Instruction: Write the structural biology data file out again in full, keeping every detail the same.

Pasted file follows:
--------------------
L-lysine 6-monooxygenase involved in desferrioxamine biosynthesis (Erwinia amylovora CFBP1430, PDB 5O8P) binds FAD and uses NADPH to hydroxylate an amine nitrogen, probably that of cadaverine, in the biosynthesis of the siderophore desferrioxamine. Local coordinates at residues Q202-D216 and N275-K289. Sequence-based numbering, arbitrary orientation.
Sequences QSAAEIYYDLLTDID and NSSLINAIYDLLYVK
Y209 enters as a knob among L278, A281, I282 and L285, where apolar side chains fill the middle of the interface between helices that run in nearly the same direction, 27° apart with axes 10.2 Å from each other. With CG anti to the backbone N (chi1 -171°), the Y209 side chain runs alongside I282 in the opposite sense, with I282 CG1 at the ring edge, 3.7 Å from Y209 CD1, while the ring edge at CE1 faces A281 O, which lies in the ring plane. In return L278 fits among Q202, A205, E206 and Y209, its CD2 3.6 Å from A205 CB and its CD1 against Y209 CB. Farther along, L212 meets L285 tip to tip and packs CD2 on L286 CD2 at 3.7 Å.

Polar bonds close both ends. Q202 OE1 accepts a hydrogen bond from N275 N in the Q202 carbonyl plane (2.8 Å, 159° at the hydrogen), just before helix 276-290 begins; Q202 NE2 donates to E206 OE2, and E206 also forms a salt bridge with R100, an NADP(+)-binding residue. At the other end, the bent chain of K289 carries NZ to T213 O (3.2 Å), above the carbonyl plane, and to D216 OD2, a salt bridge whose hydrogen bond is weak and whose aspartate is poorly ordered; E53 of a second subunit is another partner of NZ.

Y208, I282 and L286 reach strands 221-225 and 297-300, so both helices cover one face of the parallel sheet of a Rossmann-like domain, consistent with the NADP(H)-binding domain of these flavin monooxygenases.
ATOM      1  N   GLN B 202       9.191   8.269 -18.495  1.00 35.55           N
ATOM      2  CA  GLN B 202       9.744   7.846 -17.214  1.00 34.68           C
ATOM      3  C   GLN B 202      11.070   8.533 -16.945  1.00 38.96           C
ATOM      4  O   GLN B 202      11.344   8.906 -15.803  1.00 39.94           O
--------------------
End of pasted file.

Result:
L-lysine 6-monooxygenase involved in desferrioxamine biosynthesis (Erwinia amylovora CFBP1430, PDB 5O8P) binds FAD and uses NADPH to hydroxylate an amine nitrogen, probably that of cadaverine, in the biosynthesis of the siderophore desferrioxamine. Local coordinates at residues Q202-D216 and N275-K289. Sequence-based numbering, arbitrary orientation.
Sequences QSAAEIYYDLLTDID and NSSLINAIYDLLYVK
Y209 enters as a knob among L278, A281, I282 and L285, where apolar side chains fill the middle of the interface between helices that run in nearly the same direction, 27° apart with axes 10.2 Å from each other. With CG anti to the backbone N (chi1 -171°), the Y209 side chain runs alongside I282 in the opposite sense, with I282 CG1 at the ring edge, 3.7 Å from Y209 CD1, while the ring edge at CE1 faces A281 O, which lies in the ring plane. In return L278 fits among Q202, A205, E206 and Y209, its CD2 3.6 Å from A205 CB and its CD1 against Y209 CB. Farther along, L212 meets L285 tip to tip and packs CD2 on L286 CD2 at 3.7 Å.

Polar bonds close both ends. Q202 OE1 accepts a hydrogen bond from N275 N in the Q202 carbonyl plane (2.8 Å, 159° at the hydrogen), just before helix 276-290 begins; Q202 NE2 donates to E206 OE2, and E206 also forms a salt bridge with R100, an NADP(+)-binding residue. At the other end, the bent chain of K289 carries NZ to T213 O (3.2 Å), above the carbonyl plane, and to D216 OD2, a salt bridge whose hydrogen bond is weak and whose aspartate is poorly ordered; E53 of a second subunit is another partner of NZ.

Y208, I282 and L286 reach strands 221-225 and 297-300, so both helices cover one face of the parallel sheet of a Rossmann-like domain, consistent with the NADP(H)-binding domain of these flavin monooxygenases.
ATOM      1  N   GLN B 202       9.191   8.269 -18.495  1.00 35.55           N
ATOM      2  CA  GLN B 202       9.744   7.846 -17.214  1.00 34.68           C
ATOM      3  C   GLN B 202      11.070   8.533 -16.945  1.00 38.96           C
ATOM      4  O   GLN B 202      11.344   8.906 -15.803  1.00 39.94           O